The Sodom and Gomorrah myth appears to have been a doublet, that is a story which is recorded twice in two different contexts in biblical literature. Each account entails out of town strangers being lodged by a hospitable host, only in turn to be subjected to the threat of gang rape. Such was averted in the Sodom and Gomorrah myth, though unfortunately not so in the lesser known doublet. These tales are representative of the vile and violent culture within which they were written, and likewise reflect commonplace bigotries of the day such as homophobia and misogyny.
As is the case with doublets in the Bible, there are certainly distinctions between these two narratives. The one takes place in Sodom; whereas the setting of the other was in Gibeah. The Sodom myth involves two males traveling together; whereas the Gibeah myth cites a man and his concubine (there is a passing mention of a male servant, yet his role in the tale was evidently too insignificant for further reference). The hospitable host in the Sodom myth has two daughters; whereas in the Gibeah myth only one daughter is mentioned. The Sodom myth was the pretext for the destruction of the cities of Sodom and Gomorrah; whereas the Gibeah myth was the pretext for civil war against the Benjamite tribe of Israel. Indeed, there are distinctions between these two mythical tales, yet there are certain common elements as well.
In each of the two myths at hand, out of town travelers find lodging with admittedly hospitable individuals. Unfortunately, in each case there are groups of men who gather around the abode of the hospitable host, demanding to have sex with the male strangers therein. Inexplicably, in each case the hospitable host offers to send his daughters out to be gangraped in the place of the coveted male strangers. Although in neither case are the daughters actually sent out, the concubine of the Gibeah narrative was forced outside to the fate of an all night mass molestation, which lead to her subsequent death.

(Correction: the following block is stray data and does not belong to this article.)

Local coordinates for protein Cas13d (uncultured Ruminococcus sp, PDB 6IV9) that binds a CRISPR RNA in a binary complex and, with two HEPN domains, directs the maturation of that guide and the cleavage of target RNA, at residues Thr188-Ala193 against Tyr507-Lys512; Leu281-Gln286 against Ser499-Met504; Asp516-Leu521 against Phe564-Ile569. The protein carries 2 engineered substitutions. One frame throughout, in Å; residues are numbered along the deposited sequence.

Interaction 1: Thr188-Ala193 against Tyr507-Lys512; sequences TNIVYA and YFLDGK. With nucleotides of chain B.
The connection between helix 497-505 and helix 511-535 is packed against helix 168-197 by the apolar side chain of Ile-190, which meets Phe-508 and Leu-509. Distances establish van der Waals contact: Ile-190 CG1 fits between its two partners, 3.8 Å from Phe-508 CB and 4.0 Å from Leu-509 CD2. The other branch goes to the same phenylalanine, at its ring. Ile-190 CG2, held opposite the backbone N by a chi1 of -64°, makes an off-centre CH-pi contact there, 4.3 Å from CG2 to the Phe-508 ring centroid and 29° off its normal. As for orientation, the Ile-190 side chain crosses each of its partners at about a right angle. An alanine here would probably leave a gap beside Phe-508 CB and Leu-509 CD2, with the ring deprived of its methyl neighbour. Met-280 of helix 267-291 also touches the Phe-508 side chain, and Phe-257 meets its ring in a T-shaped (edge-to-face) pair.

These two tales reveal specific cultural bigotries of the day. Each narrative stereotypes homosexuals as sexual predators, while at the same time each normalized misogyny. The fact that the group of sexual deviants wanted to gangrape those of their same gender paints homosexuality in an exclusively negative light. This is a transparent glimpse of the worldview of ancient Hebrew values. Additionally, the fact that modern day Homophobes often cite the Sodom myth as an authoritative source to justify their bigotry illustrates the detrimental effects of incorporating the values of ancient male oriented cultures into contemporary societies.
The fact that the hospitable host in each respective narrative offers to send his daughters out to be gangraped in order to protect his male guests blatantly normalizes misogyny. To add insult to the circumstances of a daughter being offered by her own Father to be gangraped is the fact that Lot, the Father in the Sodom myth, is described as a “righteous” man in New Testament biblical writings. To describe a Father who was willing to offer his own daughters to be the victim of a gangrape as being a “righteous” man trivializes women, a circumstance which was evidently commonplace in the ancient Hebrew world from which the Old Testament was produced.
As if the later biblical assessment of Lot is not insulting enough to women, consider the literary maltreatment of Lot’s wife in the course of time. Whereas Lot, in spite of offering his own daughters to be gangraped, is referred to in the New Testament as being righteous, his poor wife was murdered and then utilized in the later biblical writings as a bad example, merely because she looked back. To put this in context, the day after having to endure the emotional stress of having her husband offer to allow their daughters to be gangraped, this poor woman was murdered because she looked back. Because she looked back!
The double standard applied to the memory of Lot’s wife in later biblical writings, as contrasted to how Lot is memorialized, is the epitome of shameless sexism and misogyny. The degrading comment “Remember Lot’s wife” memorializes her as a bad example; whereas the memory of “righteous Lot” white washes the memory of a Father who was such a misogynist that he would offer his own daughters to be gangraped in order to save face and protect his male friends.
The mythical tale of Sodom and Gomorrah is indeed a case in point as to the detrimental effects of incorporating the ancient values of the male dominated Hebrew culture into modern society.
(NEXT: “The Misogyny Of Moses”)